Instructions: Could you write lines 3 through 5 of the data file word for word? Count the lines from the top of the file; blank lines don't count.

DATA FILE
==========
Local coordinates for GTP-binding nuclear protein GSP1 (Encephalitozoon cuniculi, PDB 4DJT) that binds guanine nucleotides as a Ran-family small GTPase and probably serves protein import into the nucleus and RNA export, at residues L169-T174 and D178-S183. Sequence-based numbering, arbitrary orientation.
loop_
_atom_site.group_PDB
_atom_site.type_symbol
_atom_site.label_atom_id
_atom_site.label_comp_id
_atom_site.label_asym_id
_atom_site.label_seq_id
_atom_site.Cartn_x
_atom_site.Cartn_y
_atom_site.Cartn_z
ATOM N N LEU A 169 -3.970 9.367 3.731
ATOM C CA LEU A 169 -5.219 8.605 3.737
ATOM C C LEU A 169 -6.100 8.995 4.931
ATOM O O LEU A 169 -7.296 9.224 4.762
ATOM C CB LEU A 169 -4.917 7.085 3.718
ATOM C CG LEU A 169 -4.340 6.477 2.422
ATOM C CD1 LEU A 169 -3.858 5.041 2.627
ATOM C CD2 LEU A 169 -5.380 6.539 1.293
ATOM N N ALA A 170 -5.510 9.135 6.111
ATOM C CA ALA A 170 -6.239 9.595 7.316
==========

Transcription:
_atom_site.group_PDB
_atom_site.type_symbol
_atom_site.label_atom_id